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Tympanostomy Tubes In Children: Update 2013

Tympanostomy Tubes In Children: Update 2013

August 22, 2013 In the News

Otolaryngology–Head and Neck Surgery has published the first evidence-based guideline to help physicians decide which children are most likely to benefit from tympanostomy tubes. Tympanostomy tubes are the most common outpatient surgery for U.S. children and are the most common reason children undergo general anesthesia in the United States. Of note, some 667,000 tympanosotomy tube procedures are performed annually in the United States. By age 3, one in 15 children has tympanostomy tubes.

The 2013 guidelines note multiple major issues and points including: Many children with otitis media with effusion (OME) get better on their own, especially if the fluid is present less than three months. Children with OME for more than three months should have "an age-appropriate hearing test." If OME and hearing difficulty are present for more than three months in both ears, hearing and quality of life will be improved via tympanostomy tubes. Symptoms attributable to OME include "balance (vestibular) problems, poor school performance, behavioral problems, ear discomfort, or reduced quality of life."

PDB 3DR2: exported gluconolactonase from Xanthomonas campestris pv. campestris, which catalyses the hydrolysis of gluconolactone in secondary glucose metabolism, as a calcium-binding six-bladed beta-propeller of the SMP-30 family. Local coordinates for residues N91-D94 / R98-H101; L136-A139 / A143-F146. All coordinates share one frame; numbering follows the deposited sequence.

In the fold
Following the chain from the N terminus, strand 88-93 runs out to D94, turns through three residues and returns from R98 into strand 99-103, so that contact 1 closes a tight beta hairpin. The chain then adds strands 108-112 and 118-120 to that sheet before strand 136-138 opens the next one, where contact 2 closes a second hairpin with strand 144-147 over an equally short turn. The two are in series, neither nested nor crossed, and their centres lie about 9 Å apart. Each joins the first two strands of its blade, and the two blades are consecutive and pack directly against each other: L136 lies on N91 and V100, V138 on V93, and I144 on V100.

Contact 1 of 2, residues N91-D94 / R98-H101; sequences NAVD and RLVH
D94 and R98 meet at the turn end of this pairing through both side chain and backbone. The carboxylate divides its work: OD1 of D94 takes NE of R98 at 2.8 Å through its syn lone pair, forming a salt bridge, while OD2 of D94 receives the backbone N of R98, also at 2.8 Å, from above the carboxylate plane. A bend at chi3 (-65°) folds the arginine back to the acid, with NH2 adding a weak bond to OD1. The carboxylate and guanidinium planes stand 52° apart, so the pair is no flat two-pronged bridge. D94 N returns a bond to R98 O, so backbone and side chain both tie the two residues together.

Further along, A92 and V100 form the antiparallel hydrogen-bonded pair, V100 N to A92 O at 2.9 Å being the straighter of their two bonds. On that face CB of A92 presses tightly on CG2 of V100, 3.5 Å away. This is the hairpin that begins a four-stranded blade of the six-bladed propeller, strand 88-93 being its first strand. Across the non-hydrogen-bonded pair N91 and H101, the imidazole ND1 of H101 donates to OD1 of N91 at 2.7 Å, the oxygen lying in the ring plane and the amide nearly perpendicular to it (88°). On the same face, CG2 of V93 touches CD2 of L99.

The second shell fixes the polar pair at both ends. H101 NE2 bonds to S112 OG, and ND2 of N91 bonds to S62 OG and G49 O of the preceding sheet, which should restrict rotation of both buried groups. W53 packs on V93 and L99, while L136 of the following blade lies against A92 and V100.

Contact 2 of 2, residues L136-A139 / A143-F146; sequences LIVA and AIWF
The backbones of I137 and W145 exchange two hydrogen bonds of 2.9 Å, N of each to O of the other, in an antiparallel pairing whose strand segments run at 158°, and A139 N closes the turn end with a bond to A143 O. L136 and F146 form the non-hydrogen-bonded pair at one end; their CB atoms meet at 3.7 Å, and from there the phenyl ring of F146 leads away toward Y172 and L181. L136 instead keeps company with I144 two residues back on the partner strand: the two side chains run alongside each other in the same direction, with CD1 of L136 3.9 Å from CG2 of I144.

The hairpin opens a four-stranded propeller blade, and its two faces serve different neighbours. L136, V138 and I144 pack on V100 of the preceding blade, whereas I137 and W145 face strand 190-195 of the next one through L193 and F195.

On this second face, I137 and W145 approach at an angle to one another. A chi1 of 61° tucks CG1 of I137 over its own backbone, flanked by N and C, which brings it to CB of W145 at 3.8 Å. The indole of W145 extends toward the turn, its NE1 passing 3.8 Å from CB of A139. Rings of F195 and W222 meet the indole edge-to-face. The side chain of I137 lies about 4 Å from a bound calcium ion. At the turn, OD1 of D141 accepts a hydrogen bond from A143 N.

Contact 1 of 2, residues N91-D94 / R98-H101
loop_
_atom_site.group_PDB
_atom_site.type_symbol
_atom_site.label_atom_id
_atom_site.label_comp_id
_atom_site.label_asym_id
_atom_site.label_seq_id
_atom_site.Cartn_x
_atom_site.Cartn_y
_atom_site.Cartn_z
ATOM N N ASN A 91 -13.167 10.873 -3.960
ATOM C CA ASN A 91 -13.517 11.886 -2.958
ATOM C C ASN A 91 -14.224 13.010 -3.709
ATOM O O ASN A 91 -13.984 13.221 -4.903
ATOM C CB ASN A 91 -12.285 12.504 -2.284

Of note, the new guidelines state that tubes should not be used "in children with recurrent (frequent) ear infections (AOM) who do not have middle-ear effusion (fluid behind the eardrum). Further, for children who are at risk "for developmental difficulties when OME is present in one or both ears and is unlikely to resolve quickly," such as "children with permanent hearing loss, speech/language delays or disorders, autism-spectrum disorder, Down syndrome, craniofacial disorders, cleft palate, and/or developmental delay, tympanostomy tubes may be offered. Additionally, when ear infections do occur in children with tubes, the authors recommend topical antibiotic ear drops, rather than systemic oral antibiotics, as topical antibiotic ear drops are more effective and present fewer side effects. The new guidelines report that children who have tubes can generally swim or bathe without earplugs or headbands.

For More Information, References, and Recommendations

 ENT Net

Sage Journals

Medscape

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